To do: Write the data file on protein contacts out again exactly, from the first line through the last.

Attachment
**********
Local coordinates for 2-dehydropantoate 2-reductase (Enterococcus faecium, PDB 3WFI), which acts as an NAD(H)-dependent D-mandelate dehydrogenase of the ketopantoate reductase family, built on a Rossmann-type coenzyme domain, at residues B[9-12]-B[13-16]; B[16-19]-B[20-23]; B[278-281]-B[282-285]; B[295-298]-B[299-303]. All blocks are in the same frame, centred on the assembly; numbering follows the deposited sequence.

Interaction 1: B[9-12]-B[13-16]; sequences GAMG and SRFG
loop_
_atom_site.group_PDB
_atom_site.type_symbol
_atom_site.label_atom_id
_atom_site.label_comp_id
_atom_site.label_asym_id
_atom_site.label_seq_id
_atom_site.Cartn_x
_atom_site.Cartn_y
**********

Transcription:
Local coordinates for 2-dehydropantoate 2-reductase (Enterococcus faecium, PDB 3WFI), which acts as an NAD(H)-dependent D-mandelate dehydrogenase of the ketopantoate reductase family, built on a Rossmann-type coenzyme domain, at residues B[9-12]-B[13-16]; B[16-19]-B[20-23]; B[278-281]-B[282-285]; B[295-298]-B[299-303]. All blocks are in the same frame, centred on the assembly; numbering follows the deposited sequence.

Interaction 1: B[9-12]-B[13-16]; sequences GAMG and SRFG
loop_
_atom_site.group_PDB
_atom_site.type_symbol
_atom_site.label_atom_id
_atom_site.label_comp_id
_atom_site.label_asym_id
_atom_site.label_seq_id
_atom_site.Cartn_x
_atom_site.Cartn_y